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J Pediatr. 2015 Dec;167(6):1314-9. doi: 10.1016/j.jpeds.2015.08.068. Epub 2015 Oct 23.

A Cost-Effectiveness Analysis of a Pilot Neonatal Screening Program for Sickle Cell Anemia in the Republic of Angola.

Author information

Division of Hematology, Cincinnati Children's Hospital Medical Center, Cincinnati, OH.
National Center on Birth Defects and Developmental Disabilities, Centers for Disease Control and Prevention, Atlanta, GA.
Centro de Apoio ao Doente Anémico, Hospital Pediátrico David Bernardino, Luanda, Angola.
Institute for Health Metrics and Evaluation, Department of Anesthesiology and Pain Medicine, Seattle Children's Hospital and University of Washington, Seattle, WA.
Texas Children's Cancer and Hematology Centers and Department of Pediatrics, Baylor College of Medicine, Houston, TX. Electronic address:



To assess the cost-effectiveness of a pilot newborn screening (NBS) and treatment program for sickle cell anemia (SCA) in Luanda, Angola.


In July 2011, a pilot NBS and treatment program was implemented in Luanda, Angola. Infants identified with SCA were enrolled in a specialized SCA clinic in which they received preventive care and sickle cell education. In this analysis, the World Health Organization (WHO) and generalized cost-effectiveness analysis methods were used to estimate gross intervention costs of the NBS and treatment program. To determine healthy life-years (HLYs) gained by screening and treatment, we assumed NBS reduced mortality to that of the Angolan population during the first 5 years based upon WHO and Global Burden of Diseases Study 2010 estimates, but provided no significant survival benefit for children who survive through age 5 years. A secondary sensitivity analysis with more conservative estimates of mortality benefits also was performed. The costs of downstream medical costs, including acute care, were not included.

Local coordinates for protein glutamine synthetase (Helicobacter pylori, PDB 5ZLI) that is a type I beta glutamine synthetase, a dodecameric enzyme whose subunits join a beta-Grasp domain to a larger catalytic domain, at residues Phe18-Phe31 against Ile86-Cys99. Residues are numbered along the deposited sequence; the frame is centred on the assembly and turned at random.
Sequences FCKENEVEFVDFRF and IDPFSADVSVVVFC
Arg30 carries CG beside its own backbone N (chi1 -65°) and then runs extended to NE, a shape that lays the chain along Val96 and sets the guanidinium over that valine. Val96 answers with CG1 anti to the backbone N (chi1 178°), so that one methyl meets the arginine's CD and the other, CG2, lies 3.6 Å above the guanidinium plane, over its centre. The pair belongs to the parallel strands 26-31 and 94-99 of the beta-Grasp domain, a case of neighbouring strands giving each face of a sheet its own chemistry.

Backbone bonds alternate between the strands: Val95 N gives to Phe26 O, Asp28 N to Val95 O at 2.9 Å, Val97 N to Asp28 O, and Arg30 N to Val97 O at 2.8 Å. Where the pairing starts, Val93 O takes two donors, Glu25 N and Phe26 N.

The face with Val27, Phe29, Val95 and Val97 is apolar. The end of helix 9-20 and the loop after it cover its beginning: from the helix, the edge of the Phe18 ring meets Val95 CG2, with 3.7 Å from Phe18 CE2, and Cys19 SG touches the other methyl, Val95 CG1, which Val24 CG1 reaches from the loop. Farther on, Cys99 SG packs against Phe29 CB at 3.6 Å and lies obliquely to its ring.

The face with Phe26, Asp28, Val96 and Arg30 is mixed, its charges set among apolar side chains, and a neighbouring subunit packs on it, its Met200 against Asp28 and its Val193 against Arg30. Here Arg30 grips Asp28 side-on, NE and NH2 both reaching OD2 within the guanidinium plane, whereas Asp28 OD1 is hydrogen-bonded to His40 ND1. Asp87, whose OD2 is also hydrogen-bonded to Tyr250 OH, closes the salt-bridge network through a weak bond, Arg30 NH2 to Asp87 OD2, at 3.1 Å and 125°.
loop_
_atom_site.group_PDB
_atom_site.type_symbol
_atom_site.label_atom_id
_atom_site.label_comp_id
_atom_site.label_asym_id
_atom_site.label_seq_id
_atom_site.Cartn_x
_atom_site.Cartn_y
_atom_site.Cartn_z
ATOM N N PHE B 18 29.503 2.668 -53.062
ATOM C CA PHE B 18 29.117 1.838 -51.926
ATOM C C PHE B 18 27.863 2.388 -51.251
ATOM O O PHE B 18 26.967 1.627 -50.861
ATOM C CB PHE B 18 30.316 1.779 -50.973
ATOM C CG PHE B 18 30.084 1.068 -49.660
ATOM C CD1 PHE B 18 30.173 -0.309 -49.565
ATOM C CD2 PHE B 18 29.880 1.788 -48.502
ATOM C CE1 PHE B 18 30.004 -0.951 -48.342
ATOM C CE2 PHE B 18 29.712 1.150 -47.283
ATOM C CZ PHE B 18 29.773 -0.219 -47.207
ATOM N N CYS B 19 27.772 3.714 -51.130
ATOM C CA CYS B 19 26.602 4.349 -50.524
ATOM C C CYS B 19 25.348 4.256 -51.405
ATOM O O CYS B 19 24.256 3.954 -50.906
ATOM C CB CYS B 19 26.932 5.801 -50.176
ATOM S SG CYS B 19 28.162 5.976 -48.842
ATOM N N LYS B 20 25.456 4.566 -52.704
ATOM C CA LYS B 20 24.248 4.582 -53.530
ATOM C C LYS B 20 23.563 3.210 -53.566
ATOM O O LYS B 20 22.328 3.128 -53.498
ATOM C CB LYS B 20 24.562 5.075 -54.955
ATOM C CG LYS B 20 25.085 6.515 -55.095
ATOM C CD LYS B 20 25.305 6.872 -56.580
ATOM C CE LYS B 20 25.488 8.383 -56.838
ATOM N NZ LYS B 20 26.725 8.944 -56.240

Based upon the costs of screening 36,453 infants and treating the 236 infants with SCA followed after NBS in the pilot project, NBS and treatment program is projected to result in the gain of 452-1105 HLYs, depending upon the discounting rate and survival assumptions used. The corresponding estimated cost per HLY gained is $1380-$3565, less than the gross domestic product per capita in Angola.


These data demonstrate that NBS and treatment for SCA appear to be highly cost-effective across all scenarios for Angola by the WHO criteria.

[Indexed for MEDLINE]
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